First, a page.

Creating and maintaining a strong company culture is becoming increasingly important. According to BuiltIn.com, 46% of job seekers cite that the company culture is critical when applying for a job.
A company that takes the time and effort to create a welcoming and inclusive culture is more likely to retain its employees. Almost half of active job seekers cited that their current company's culture was the driving reason to look for new work. Additionally, more than one-third of employees said they would turn down the perfect job offer if they didn't feel like the company culture was a good fit.
There are many different types of company cultures, and you want to create and cultivate one that works best with your industry, goals, and success plan. Common types of team cultures include customer service, power-driven, task-driven, sales, empowerment, innovation, leadership, role-playing, and mission-driven.
For example, suppose customer satisfaction predicates your company's success. In that case, it might help your organization to have your culture be customer satisfaction driven. While if you run a non-profit or a start-up, then a mission-driven culture may fit best.
One: Start by assessing your current culture.
Look at where your culture is currently to see where you can improve and grow. Omnia can help. Our Company Culture Survey assesses how your employees describe working for your company. These anonymous surveys allow employees to express their honest opinions and get to the bottom of your culture's strengths and vulnerabilities.
Two: Cross-train your employees.
Cross-training helps your employees get to know each other, and it'll help them understand how they all work together. When an employee understands the organization, they are more likely to make better business decisions for the company and not just for their team or department. Understanding how everyone fits into the organizational structure builds cooperation. People will be more likely to assist each other and work together.
Don't forget about your managers! Managers and executives who periodically spend time on the front lines working directly with customers or products better understand what their team does daily and can lead more effectively.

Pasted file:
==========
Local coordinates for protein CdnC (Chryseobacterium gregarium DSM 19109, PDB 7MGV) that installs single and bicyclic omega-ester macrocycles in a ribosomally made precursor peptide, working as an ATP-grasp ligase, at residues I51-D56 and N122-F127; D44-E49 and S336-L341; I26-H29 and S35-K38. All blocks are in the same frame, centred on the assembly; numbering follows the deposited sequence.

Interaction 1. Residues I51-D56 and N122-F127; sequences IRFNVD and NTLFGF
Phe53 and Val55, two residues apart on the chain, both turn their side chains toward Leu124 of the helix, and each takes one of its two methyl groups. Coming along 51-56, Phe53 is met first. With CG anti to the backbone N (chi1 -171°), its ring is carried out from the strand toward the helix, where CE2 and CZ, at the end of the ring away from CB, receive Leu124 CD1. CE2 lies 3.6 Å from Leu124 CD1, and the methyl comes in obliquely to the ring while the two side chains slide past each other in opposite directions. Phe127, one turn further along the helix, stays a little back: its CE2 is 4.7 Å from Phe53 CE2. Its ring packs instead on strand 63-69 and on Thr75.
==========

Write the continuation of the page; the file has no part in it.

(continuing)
Three: Promote teamwork
When you foster an atmosphere of teamwork, you're going to have employees who are happy to come to work. Emphasize self-managing teams and encourage them to make their own decisions. Demonstrate to your employees that you are committed to giving teams the authority to complete their jobs on their own terms as long as they take responsibility for the results. This will help supply your employees with the boost they need to work together.
Four: Create leaders, not managers
The most significant difference between a manager and a leader is that a manager relies on control while a leader inspires trust. A manager says their workers know the consequences if they get out of line, and that's why their employees do a good job. On the other hand, a leader inspires trust from their team and states that their workers “know I trust them to be the best they can be, and they prove that to me every day. “
A common saying goes, "we get more from people by building a 'fire within them' than we do by building 'fire under them.' While fostering an excellent team culture, you need leaders who build, and nurture, a fire within your people. Otherwise, it's your employees who get burned and seek another company with a better culture.
Five: Provide your team with resources
Even when you hire and promote the best talent, no one can be successful without the proper resources. Teams need a proper workspace, a place to meet whether physically or virtually, and adequate time to devote to their meetings. Additionally, make sure you provide teams with a suitable budget and permission, with guidance, to spend it as they see best for the company.
Six: Cultivate an environment of transparency and team identity
The best way to carry this out is ensure that all team members know what role each member has. Transparency regarding job roles and what each person contributes to a team will strengthen their team identity. In short, make your team feel heard and seen. Autonomy, not anonymity, is an essential characteristic of any successful team, and a successful team will produce better results.
Like Brian Kristofeck, president and CEO of Upshot, said, "Being a great place to work is the difference between being a good company and a great company." And with 88% of employees believing that strong company culture is key to a business's success, it is easy to see how influential a company's culture is to the people that work there. Now is the time to assess and revamp, if needed, your company's culture to ensure long-term success.